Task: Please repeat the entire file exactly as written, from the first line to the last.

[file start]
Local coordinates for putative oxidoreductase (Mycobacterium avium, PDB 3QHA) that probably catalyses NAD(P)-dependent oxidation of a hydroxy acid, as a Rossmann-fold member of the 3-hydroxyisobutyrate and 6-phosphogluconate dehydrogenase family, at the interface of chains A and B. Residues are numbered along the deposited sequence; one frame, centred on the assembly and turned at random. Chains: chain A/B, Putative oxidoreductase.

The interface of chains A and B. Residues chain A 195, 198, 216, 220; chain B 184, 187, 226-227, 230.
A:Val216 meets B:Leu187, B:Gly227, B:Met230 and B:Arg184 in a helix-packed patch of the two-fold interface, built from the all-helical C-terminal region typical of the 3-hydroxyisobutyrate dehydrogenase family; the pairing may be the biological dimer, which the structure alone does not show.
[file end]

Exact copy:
Local coordinates for putative oxidoreductase (Mycobacterium avium, PDB 3QHA) that probably catalyses NAD(P)-dependent oxidation of a hydroxy acid, as a Rossmann-fold member of the 3-hydroxyisobutyrate and 6-phosphogluconate dehydrogenase family, at the interface of chains A and B. Residues are numbered along the deposited sequence; one frame, centred on the assembly and turned at random. Chains: chain A/B, Putative oxidoreductase.

The interface of chains A and B. Residues chain A 195, 198, 216, 220; chain B 184, 187, 226-227, 230.
A:Val216 meets B:Leu187, B:Gly227, B:Met230 and B:Arg184 in a helix-packed patch of the two-fold interface, built from the all-helical C-terminal region typical of the 3-hydroxyisobutyrate dehydrogenase family; the pairing may be the biological dimer, which the structure alone does not show.